Netflix’s dumbed-down algorithms | Felix Salmon

What’s more, with its concentration on streaming rather than DVDs by mail, Netflix has given up on its star-based ratings system, and instead uses what it calls “implicit preferences” derived from “recent plays, ratings, and other interactions”. Again, I’m not sure this is an improvement — but it does fit in a much bigger strategic move chez Netflix. While Madrigal and I might still think of Netflix as an online version of your old neighborhood Blockbuster Video store, Netflix itself wants to replace something which accumulates many more viewer-eyeball-hours than Blockbuster ever did. It doesn’t want to be movies: it wants to be TV. That’s why it’s making original programming, and that’s why the options which come up on your Netflix screen when you first sign in are increasingly TV shows rather than movies.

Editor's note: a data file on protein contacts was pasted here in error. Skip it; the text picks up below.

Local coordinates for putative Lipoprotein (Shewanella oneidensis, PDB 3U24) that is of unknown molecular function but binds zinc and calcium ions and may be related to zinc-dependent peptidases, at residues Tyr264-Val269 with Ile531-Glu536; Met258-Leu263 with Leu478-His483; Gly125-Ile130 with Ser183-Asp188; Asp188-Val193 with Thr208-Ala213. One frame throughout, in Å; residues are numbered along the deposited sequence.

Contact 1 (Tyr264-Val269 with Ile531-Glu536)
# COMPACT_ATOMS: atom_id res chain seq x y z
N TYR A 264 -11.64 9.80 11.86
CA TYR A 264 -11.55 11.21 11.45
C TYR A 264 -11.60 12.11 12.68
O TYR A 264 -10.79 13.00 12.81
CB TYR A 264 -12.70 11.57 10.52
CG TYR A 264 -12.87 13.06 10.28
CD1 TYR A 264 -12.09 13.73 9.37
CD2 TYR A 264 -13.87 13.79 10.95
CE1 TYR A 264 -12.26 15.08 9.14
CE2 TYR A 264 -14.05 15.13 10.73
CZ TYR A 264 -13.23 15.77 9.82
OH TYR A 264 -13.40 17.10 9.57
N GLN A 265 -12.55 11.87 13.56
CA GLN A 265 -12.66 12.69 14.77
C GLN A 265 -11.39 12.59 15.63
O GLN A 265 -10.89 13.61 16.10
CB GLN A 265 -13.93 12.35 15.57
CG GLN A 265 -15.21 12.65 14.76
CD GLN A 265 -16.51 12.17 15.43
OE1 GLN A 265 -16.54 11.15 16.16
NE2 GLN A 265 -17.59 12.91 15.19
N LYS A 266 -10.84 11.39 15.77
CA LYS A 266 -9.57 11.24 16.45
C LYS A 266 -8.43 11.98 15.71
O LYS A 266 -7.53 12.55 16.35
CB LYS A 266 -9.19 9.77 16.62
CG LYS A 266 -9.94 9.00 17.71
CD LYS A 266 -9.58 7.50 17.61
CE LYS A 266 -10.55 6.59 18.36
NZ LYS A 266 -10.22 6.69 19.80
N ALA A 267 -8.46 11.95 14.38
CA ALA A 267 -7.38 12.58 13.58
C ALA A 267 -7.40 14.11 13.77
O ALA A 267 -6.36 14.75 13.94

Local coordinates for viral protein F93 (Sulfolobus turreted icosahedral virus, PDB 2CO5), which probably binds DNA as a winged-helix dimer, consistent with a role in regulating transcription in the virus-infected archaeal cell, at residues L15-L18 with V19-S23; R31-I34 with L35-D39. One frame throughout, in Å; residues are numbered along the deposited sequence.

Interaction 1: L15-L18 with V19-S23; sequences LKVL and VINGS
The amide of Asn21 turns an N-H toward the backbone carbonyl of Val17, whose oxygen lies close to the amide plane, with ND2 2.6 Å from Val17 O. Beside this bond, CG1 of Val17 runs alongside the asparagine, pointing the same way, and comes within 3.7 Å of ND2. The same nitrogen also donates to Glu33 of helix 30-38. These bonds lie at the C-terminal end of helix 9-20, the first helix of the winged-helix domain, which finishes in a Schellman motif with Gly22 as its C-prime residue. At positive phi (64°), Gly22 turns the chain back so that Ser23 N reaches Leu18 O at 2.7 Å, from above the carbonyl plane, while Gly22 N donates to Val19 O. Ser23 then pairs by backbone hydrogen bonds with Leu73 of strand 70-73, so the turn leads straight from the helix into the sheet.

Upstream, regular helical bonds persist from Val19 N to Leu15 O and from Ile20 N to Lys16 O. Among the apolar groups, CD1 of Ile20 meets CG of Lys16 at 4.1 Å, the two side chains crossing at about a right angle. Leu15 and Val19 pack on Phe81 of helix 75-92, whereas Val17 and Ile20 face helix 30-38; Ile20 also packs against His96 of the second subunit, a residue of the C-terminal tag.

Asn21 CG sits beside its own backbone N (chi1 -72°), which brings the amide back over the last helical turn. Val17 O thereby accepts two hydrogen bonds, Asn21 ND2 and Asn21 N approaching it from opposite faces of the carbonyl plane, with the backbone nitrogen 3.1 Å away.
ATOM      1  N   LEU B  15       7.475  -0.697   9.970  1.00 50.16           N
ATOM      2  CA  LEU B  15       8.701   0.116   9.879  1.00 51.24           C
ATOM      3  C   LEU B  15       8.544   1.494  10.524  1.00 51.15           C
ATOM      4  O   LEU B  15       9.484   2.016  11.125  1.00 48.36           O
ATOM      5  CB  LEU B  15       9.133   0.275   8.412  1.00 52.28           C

Netflix’s dumbed-down algorithms | Felix Salmon
(via Daring Fireball)

I signed up for Netflix when it launched in the Netherlands last year. Its selection of movies is embarrassingly, comically bad. I think that when they launched, they had about twenty movies in the “sci-fi” category. Not twenty sci-fi movies featured on the home page; twenty movies (loosely classified) in the sci-fi genre at all.

On the other hand, they have more than enough TV shows that I’m happy to snack on for €7.99 a month: Breaking Bad, Chuck, The Thick of It, etc. etc. Given that the Dutch iTunes store still doesn’t offer any TV content, that’s basically what Netflix has become for me: TV.